Turn off the current lake lights plan
THE proposed installation of two-hundred and twenty-five, five-and-half-metre-tall aluminium lamp posts on the perimeter of the lake is both wrong and regrettable.
It should be cause enough to galvanise everyone into affirmative action for an immediate review, and change of plans!
For all those who value and utilise the lake and its facilities, it is time to band together and raise your voices in disapproval.
Active involvement with a cause requires serious consideration and should be taken seriously. The prospect of the posts becoming a permanent fixture of the lake is so unsettling we cannot stand-by watching without considered comment, and action.
The problem lies not with the concept, which is to be applauded, but the execution thereof.
It is inconceivable, given the climate conference which has now ended in Glasgow, that five of Ballarat’s nine councillors (deputy-mayor Cr Amy Johnson was absent) have voted for the installation of aluminium posts, the production of aluminium being one of the most environmentally destructive processes, and requires an inordinate consumption of electricity, generated using fossil fuel.
United Nations Secretary- General, Antonio Guterres said, “Our fragile planet is hanging by a thread.”
Sceptics notwithstanding, science has spoken. It is a reality. We live in environmentally problematic times. Fragile ecosystems are being compromised. They need our serious protection. It may come to pass, 30 years hence, the proposed 225 aluminium lamp posts are the catalyst for an environmental tragedy impacting everything living on, and around, the lake.
Ballart is especially well served for academic brilliance – those graduates specialised in a precise discipline and whose measured voices of science and reason should be heard, and well heeded.
Dr Philip Barton and Professor Peter Gell are two balanced experts whose counsel should have been sought before the final choice was agreed. Hubris has no part in the process.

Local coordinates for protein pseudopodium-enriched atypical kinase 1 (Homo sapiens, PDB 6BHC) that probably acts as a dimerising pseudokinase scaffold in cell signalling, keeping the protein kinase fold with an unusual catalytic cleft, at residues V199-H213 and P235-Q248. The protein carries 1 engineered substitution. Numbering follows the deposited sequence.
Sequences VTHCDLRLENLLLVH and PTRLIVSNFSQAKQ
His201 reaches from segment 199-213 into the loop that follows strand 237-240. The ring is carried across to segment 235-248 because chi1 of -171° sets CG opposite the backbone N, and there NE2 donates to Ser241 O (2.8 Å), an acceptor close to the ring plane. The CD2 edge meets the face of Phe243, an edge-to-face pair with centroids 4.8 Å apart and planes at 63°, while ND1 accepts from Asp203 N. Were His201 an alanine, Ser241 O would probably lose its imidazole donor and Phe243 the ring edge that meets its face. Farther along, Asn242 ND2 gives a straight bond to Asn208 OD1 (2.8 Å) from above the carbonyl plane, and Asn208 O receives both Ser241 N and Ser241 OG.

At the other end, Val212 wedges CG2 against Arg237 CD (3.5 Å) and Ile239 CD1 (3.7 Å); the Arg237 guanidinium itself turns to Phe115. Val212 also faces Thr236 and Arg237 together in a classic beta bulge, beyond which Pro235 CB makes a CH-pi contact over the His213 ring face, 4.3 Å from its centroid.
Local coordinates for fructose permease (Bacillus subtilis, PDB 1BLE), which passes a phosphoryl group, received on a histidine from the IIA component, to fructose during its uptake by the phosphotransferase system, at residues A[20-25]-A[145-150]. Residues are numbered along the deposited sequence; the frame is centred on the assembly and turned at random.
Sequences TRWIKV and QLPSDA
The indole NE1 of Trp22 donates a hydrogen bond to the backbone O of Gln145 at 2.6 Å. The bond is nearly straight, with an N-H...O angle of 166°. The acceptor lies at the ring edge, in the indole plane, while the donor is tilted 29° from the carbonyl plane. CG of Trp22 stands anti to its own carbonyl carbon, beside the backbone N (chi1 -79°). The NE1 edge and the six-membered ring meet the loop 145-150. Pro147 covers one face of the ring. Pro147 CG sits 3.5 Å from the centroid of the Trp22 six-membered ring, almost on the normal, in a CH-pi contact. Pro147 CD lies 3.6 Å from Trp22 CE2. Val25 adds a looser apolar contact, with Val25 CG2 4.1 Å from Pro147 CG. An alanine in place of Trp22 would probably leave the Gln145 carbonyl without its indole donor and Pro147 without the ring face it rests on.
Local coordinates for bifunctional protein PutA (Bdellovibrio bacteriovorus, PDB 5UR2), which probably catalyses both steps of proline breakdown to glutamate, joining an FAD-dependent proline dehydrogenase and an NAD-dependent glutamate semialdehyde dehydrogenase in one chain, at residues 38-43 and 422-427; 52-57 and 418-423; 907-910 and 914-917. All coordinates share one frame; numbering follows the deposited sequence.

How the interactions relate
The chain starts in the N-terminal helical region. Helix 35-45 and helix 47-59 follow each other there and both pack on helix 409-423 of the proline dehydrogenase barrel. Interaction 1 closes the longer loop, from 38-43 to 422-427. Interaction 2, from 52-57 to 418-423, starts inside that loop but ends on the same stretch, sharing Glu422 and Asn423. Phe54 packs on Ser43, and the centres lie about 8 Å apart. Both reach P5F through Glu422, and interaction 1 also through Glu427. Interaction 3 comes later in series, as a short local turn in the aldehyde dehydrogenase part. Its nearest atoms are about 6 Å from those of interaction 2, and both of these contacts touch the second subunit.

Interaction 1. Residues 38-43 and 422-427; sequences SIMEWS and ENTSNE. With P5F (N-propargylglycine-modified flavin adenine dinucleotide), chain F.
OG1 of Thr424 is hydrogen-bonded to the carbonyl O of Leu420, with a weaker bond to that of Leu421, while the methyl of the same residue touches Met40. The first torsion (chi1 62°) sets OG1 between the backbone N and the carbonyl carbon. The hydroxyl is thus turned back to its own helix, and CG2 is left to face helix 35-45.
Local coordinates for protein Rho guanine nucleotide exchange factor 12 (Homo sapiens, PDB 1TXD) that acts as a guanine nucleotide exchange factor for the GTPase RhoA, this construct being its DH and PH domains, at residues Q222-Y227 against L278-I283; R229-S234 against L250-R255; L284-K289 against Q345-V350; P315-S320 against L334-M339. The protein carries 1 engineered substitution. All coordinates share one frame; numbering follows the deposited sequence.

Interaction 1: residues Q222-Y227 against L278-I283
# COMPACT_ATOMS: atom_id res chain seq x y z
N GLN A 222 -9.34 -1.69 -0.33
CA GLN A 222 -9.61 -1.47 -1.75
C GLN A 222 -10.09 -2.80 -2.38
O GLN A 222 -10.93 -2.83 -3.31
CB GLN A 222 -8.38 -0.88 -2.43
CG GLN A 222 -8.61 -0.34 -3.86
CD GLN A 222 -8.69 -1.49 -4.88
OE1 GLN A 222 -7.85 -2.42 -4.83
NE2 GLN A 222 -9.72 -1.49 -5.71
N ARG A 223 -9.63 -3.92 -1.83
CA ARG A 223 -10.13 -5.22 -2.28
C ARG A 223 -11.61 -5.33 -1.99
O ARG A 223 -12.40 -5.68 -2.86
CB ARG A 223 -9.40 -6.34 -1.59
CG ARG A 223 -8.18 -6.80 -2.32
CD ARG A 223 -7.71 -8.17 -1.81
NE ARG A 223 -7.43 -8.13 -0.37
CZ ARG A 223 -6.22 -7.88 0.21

Disturbingly on several levels, the proffered aluminium lamp posts, of which there were two (one with a chamfer and one without), were the only selection choices presented by the City of Ballarat officers to councillors.
Bollard lighting and concealed in-ground lighting – which are the obvious choices – were never offered as an option. That is a most egregious lapse in judgement.
The production process of aluminium requires such an inordinate amount of electricity generated by fossil fuel – that aluminium lamp posts are known in the industry as ‘solid electricity’!
We need to proceed with caution, and serious consideration.
The argument for and against should not involve vested interests; it is about protecting the lake for future generations, and which belongs to the people of Ballarat.
If these lamp posts are installed the collective residents should call for the councillors to be sacked, immediately.
They are the harbinger of a looming environmental disaster!
Roland Rocchiccioli has joined a group of concerned citizens, including Western Victoria upper house MP Beverley McArthur, Dr Penelope Greenslade, Professor Peter Gell, Professor George Kannourakis, lighting expert Wesley McKnight, architect Alan Morton, photographer Peter Keravec, and Judith Bailey, all of whom are opposed to the current lighting design for Lake Wendouree.